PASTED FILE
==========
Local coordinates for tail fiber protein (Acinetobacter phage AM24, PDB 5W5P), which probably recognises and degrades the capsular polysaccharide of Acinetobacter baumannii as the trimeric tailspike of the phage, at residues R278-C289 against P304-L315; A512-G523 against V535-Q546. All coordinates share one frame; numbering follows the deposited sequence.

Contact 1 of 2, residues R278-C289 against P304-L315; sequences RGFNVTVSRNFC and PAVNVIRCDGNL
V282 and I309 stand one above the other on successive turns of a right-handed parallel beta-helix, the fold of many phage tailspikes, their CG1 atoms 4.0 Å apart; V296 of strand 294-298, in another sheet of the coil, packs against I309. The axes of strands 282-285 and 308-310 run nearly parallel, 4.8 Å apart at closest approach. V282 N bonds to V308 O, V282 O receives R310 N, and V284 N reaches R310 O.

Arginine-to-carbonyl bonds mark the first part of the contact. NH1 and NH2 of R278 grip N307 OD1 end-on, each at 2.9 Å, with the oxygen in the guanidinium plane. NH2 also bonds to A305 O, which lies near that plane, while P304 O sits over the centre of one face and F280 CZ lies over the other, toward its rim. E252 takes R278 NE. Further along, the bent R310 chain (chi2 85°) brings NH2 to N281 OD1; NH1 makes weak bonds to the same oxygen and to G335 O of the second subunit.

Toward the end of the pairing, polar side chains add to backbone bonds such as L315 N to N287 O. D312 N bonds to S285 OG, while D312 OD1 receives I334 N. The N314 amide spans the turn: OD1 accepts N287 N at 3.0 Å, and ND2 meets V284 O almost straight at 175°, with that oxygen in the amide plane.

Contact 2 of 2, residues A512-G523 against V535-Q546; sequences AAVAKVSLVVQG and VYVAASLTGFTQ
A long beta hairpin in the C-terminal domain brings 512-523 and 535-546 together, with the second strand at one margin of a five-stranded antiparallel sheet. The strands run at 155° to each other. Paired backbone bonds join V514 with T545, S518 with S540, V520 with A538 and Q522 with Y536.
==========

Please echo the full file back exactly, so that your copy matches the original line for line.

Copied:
Local coordinates for tail fiber protein (Acinetobacter phage AM24, PDB 5W5P), which probably recognises and degrades the capsular polysaccharide of Acinetobacter baumannii as the trimeric tailspike of the phage, at residues R278-C289 against P304-L315; A512-G523 against V535-Q546. All coordinates share one frame; numbering follows the deposited sequence.

Contact 1 of 2, residues R278-C289 against P304-L315; sequences RGFNVTVSRNFC and PAVNVIRCDGNL
V282 and I309 stand one above the other on successive turns of a right-handed parallel beta-helix, the fold of many phage tailspikes, their CG1 atoms 4.0 Å apart; V296 of strand 294-298, in another sheet of the coil, packs against I309. The axes of strands 282-285 and 308-310 run nearly parallel, 4.8 Å apart at closest approach. V282 N bonds to V308 O, V282 O receives R310 N, and V284 N reaches R310 O.

Arginine-to-carbonyl bonds mark the first part of the contact. NH1 and NH2 of R278 grip N307 OD1 end-on, each at 2.9 Å, with the oxygen in the guanidinium plane. NH2 also bonds to A305 O, which lies near that plane, while P304 O sits over the centre of one face and F280 CZ lies over the other, toward its rim. E252 takes R278 NE. Further along, the bent R310 chain (chi2 85°) brings NH2 to N281 OD1; NH1 makes weak bonds to the same oxygen and to G335 O of the second subunit.

Toward the end of the pairing, polar side chains add to backbone bonds such as L315 N to N287 O. D312 N bonds to S285 OG, while D312 OD1 receives I334 N. The N314 amide spans the turn: OD1 accepts N287 N at 3.0 Å, and ND2 meets V284 O almost straight at 175°, with that oxygen in the amide plane.

Contact 2 of 2, residues A512-G523 against V535-Q546; sequences AAVAKVSLVVQG and VYVAASLTGFTQ
A long beta hairpin in the C-terminal domain brings 512-523 and 535-546 together, with the second strand at one margin of a five-stranded antiparallel sheet. The strands run at 155° to each other. Paired backbone bonds join V514 with T545, S518 with S540, V520 with A538 and Q522 with Y536.